Don't let that put you off. Understanding them is very easy and there is (usually, but unfortunately not always) an explanation of what they all mean.

The far left-hand column of each horse's individual form is a series of ratings for its latest 8 starts. These will be the key to making our selections.

Unlike some ratings you see such as Sportsman's Zipform figures, SKY Channel's ratings or the ratings which appear in race books these days - the Wizard ratings relate to individual past performances by the horse and are based on accepted handicapping practices that have existed for some 40 years. They are not an overall figure struck as a result of an assessment by some individual or a computer.

For now, that is all you really need to know about them. So, let's get started on my method of Doing The Form.

In the Wizard each race carries a header panel, of which a sample section is reproduced below.

The categories along the top are basically self-explanatory. A lot of the detail is very similar to the information in Sportsman, but not the same (which is just one of the reasons why I also buy Sportsman). One important difference, which some punters may find valuable and others will hate, is that the distance and course- and-distance statistics allow for a margin of (I think) 10 per cent either way, so they are not true figures.

The only two pieces of information from that header you need to be concerned with for the moment is the classification of the race - in this instance the race description and the column which is headed Days.

To start my form study, as Step 1, I quickly look at the top section of the header panel for every race in Sydney and Melbourne (the only meetings I bet on, except for very rare sojourns to Brisbane for the major carnival) and I put a very sizeable cross against the name of any race which is for two-year-olds or over hurdles or steeples. I put a smaller cross against any that are indicated as being Weight For Age or Set Weights events.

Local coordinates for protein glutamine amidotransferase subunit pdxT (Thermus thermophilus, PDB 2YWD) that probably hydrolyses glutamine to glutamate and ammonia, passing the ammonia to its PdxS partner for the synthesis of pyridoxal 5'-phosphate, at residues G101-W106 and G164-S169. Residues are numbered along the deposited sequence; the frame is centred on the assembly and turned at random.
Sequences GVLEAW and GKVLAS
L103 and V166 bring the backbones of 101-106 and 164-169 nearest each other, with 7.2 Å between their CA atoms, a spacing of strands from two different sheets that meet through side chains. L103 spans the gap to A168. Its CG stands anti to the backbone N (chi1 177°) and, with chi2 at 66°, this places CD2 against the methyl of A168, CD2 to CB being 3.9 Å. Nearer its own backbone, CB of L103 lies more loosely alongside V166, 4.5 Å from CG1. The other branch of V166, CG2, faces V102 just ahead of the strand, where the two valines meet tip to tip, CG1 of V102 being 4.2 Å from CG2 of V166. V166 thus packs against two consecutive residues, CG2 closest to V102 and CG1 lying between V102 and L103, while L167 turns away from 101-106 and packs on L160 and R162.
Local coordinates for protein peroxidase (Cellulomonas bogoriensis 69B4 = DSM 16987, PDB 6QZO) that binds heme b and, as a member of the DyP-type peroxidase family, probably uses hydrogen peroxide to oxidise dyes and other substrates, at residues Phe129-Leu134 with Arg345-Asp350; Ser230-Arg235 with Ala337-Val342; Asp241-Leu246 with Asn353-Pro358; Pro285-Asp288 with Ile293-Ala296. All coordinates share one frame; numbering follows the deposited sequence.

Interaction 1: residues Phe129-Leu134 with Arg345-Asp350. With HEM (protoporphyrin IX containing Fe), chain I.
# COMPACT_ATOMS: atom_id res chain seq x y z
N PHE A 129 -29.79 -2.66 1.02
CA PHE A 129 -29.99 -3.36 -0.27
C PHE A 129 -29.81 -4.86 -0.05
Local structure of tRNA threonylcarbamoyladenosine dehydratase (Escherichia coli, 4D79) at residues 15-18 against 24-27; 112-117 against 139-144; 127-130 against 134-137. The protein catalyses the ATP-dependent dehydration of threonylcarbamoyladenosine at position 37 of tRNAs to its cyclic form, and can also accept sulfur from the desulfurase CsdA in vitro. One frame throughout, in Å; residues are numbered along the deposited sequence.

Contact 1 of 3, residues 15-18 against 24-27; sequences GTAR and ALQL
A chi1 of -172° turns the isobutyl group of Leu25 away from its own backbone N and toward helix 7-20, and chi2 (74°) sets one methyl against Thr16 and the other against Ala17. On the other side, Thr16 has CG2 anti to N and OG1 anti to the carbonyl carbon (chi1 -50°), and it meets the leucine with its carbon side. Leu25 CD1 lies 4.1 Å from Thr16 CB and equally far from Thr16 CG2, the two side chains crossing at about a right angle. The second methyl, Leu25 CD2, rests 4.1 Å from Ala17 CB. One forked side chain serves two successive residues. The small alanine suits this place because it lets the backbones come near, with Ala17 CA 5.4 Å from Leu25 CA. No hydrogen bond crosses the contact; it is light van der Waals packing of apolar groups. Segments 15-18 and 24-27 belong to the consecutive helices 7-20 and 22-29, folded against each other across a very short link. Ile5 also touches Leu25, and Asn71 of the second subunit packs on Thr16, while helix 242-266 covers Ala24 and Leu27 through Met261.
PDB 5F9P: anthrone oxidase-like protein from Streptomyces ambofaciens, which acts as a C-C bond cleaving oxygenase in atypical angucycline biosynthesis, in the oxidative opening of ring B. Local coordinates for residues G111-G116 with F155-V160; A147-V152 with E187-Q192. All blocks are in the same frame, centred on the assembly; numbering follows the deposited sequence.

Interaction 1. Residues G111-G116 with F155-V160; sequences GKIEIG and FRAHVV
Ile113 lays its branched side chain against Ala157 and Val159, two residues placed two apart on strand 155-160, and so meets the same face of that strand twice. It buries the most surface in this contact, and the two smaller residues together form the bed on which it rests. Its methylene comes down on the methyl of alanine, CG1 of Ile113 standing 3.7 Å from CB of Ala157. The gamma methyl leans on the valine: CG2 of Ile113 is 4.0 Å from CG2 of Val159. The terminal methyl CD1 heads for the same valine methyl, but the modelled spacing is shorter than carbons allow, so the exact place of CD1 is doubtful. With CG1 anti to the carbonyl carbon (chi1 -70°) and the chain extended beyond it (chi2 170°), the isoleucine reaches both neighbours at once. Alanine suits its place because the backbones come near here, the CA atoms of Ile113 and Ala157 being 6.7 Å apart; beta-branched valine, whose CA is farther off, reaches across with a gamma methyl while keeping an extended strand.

I pay no more attention whatsoever to any race against which I have placed a big cross and generally pay no more than a passing interest (from a form study point of view) in those bearing a smaller cross.

For Step 2, I go down the Days column of the header panel and whenever I come to any number from 29 to 49 (meaning more than four weeks and up to seven weeks) I go to the actual tabulated-form information of the horse concerned and write against its name "29 days" or "49 days" or whatever is the appropriate number.

Whenever the number is greater than 49, I write the word "spell".

For Step 3, I go to the tabulated form information of all horses engaged in races against which I have not put a cross and against which I have not written any notation and I look at the TOP line of the form to see if it has an asterisk (*) immediately in front of the name of the track where the horse last raced. If there is an asterisk, it means that the horse was resuming from a spell, so in this forthcoming race it will be racing second-up.

Where there is an asterisk, write against the horse's name (just as you did in steps 1 and 2) the words "Second up". Check out EACH horse ill both Sydney and Melbourne for the asterisk. It will take only about five minutes.

Total time taken so far: about 15 minutes.

From a time aspect, you are now about one-sixth of the way towards arriving at your total selections for the day.

I'll take you through further stages next month.

I suggest that in the meantime, you purchase a copy of the Wizard and run through the steps I've suggested so far, then keep the issue to help you understand next month's instalment of my winning plan.


Click here to read Part 6.
Click here to read Part 7.
Click here to read Part 8.
Click here to read Part 9.
Click here to read Part 10.
Click here to read Part 1.
Click here to read Part 2.
Click here to read Part 3.
Click here to read Part 4.

By Ben Richards